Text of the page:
http://www.homelandsecurity.org/journal/articles/davis.html

    http://www.twq.com/05summer/docs/05summer_whiteneck.pdf

    I am not sure that I have directly answered your question, to summarize, my thinking however, I think that there is a holistic set of things that can be done that would have a hope for containing proliferation if not stopping capability development.

    Thanks again for the question. I’d be interested in others informed thinking on this either furthering my thinking here, exploring other areas or rational notions to the contrary.

    Posted by Garrett Thurston

  9. Reposted from LinkedIn says:

    LinkedIn Group: Republican Professionals

    Discussion: DISSUADING IRAN FROM BUILDING A NUCLEAR WEAPON: THE LESSON OF THE CUBAN MISSILE CRISIS

    It all depends on the U.S. leadership. This is a very critical issue in the upcoming election, and I’m glad you brought it up, Ed.

    Does Obama’s have the knowledge, leadership and diplomacy skills to negotiate nuclear arms control with Iran? Unless we are being hit with propaganda, Iran’s objective is to destroy Israel, not to simply protect itself from Israel. As an observer, I see Obama as one who has turned power of foreign policy over to his Secretary of State, Hillary Clinton, while he assures we have gays in the military. Is that what Iran sees too? It really doesn’t matter though. I feel it’s a foregone conclusion that Obama is a 1-term President.

    That brings us back to the Republican candidates. Based on the outcome of the Nevada caucus, barring a long shot and a miracle it looks like we’re down to two Republican hopefuls, Gingrich and Romney. The Iran issue just may be the deciding factor.

    Let’s face the facts. Big money determines who gets elected. Many think this is terrible, but it isn’t as long as big money has an interest in world financial stability. Romney has the support of big money. Gingrich has the support of the T party. Need I say more? So the issue is this – does Romney have the knowledge, leadership and diplomacy skills to successfully negotiate or otherwise coerce Iran into establishing a military policy in harmony with stability?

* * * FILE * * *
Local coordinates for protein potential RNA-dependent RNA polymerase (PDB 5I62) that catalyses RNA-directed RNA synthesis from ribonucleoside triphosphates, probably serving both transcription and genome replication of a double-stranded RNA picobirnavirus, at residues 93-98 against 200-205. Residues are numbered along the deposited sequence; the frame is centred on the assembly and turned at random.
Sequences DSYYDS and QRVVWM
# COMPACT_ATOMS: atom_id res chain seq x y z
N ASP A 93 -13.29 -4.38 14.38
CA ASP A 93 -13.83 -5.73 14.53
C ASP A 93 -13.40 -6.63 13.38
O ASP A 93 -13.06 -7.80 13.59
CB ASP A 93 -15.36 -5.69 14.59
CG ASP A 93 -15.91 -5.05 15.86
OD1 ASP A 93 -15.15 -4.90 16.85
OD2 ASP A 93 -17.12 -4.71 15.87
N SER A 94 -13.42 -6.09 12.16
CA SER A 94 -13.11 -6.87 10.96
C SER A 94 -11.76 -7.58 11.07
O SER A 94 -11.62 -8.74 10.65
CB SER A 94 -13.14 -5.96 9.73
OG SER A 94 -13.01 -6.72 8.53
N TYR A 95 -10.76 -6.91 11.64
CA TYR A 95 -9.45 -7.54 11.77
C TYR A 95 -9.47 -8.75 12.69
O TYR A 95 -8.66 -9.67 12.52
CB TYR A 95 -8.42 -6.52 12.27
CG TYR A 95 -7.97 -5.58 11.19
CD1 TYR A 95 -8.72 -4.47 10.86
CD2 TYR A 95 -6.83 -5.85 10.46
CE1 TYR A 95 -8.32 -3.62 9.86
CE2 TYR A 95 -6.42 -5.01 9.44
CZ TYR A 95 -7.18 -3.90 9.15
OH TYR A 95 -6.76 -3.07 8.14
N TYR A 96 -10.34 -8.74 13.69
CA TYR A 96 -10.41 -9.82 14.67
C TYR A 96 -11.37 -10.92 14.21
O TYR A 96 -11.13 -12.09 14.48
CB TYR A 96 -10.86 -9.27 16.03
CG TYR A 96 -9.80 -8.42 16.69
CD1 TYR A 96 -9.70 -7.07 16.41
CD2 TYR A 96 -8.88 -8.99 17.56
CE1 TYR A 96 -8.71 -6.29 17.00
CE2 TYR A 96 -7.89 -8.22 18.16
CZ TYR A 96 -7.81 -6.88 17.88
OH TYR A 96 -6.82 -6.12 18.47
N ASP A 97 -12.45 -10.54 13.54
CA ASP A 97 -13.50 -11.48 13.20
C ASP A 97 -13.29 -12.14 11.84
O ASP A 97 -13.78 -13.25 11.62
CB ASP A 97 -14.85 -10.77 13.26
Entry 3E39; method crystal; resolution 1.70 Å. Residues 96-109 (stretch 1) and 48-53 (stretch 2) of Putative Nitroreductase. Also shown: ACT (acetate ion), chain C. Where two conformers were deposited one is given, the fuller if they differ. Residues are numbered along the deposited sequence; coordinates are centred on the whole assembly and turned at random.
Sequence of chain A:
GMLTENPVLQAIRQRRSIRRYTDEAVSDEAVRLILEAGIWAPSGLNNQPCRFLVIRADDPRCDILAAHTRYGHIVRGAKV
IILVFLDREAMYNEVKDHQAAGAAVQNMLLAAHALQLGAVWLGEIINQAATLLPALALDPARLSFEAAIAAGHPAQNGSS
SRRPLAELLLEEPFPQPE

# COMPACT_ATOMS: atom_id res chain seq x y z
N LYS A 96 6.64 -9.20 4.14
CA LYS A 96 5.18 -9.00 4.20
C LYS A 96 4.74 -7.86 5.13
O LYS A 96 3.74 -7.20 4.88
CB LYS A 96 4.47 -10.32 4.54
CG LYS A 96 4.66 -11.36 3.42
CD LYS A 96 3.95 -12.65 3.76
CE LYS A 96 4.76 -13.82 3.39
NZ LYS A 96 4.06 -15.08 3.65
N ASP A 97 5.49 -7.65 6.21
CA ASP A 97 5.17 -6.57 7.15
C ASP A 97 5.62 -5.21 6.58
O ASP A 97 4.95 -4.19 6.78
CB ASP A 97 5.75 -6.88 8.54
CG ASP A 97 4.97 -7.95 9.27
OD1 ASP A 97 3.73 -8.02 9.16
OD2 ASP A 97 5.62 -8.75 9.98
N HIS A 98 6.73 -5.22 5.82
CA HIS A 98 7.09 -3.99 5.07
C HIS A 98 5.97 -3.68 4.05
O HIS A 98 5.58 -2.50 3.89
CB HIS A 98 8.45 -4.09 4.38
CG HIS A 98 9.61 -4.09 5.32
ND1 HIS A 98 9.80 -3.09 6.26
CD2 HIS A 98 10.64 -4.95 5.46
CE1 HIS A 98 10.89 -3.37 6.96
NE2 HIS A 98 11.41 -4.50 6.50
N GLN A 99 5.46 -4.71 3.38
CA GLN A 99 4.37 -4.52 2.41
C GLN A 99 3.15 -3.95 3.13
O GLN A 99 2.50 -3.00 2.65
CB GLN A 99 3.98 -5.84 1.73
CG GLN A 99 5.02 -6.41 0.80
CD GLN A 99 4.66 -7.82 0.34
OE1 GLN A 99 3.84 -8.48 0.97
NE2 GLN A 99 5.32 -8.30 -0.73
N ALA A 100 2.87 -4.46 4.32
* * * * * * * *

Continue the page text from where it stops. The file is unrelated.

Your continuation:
Posted by Jim Clements

  10. Reposted from LinkedIn says:

    LinkedIn Group: Defense Executive Network

    Discussion: DISSUADING IRAN FROM BUILDING A NUCLEAR WEAPON: THE LESSON OF THE CUBAN MISSILE CRISIS

    I find it intriguing that when faced with the current crisis in Iran, we turn to the Cuban Missile Crisis to gain insight, yet ignore any mention of the 12th Imam. Why do we westerners eternally believe that the whole world thinks in our terms, share our values, and believe in the same things we do? Things like MAD (Mutually Assured Destruction) worked against a western enemy. Why do we automatically believe it will work against ALL enemies?

    I spent some time in Iraq training the NEW Iraqi Army. I lived pretty much 24/7 with a young native Iraqi who was my I-T (Interpreter-Translator). This wonderful young man risked his family’s safety, as well as his own, to help us. Yet he still described the most wonderful part of his life as those hours he spent on his knees praying. He looked forward to Eternal Paradise and viewed this life as a simple foyer, an anteroom to Paradise. And he was on OUR SIDE!

    I would suggest we seek solutions for the current situation by studying our CURRENT adversary, trying to find lessons learned from HIS past, and looking for guidance from a Persian perspective.

    In my humble opinion, looking for lessons learned from the Cuban Missile crisis to solve our current situation is as applicable as seeking trade advantages in the region using wampum.

    Posted by Robert Coleman

  11. Reposted from LinkedIn says:

    LinkedIn Group: ICAF Alumni Network

    Discussion: DISSUADING IRAN FROM BUILDING A NUCLEAR WEAPON: THE LESSON OF THE CUBAN MISSILE CRISIS

    Good morning Ed,

    I don’t think that there is good miltary solution to resolve Iranian problem. Of course, Israel or/and US can bomb nuclear facilities in Iran, but nobody can be sure that single attack will destroy key facilities. At the same time expecting new economy crisis nobody have enough money to conduct long range war in this region.

    I think that decision can be found in economic. Cut oil prices and Iranian will not have resources to continue programs. In this case economy crisis will support US effords. From my point of veiw politicians should study Pressident Reigan’s policy of destroying USSR economically.

    Yours Faithfully
    Giorgi

    Posted by Giorgi Kbiltsetskhlashvili

  12. Reposted from LinkedIn says:

    LinkedIn Group: Council for Emerging National Security Affairs

    Discussion: DISSUADING IRAN FROM BUILDING A NUCLEAR WEAPON: THE LESSON OF THE CUBAN MISSILE CRISIS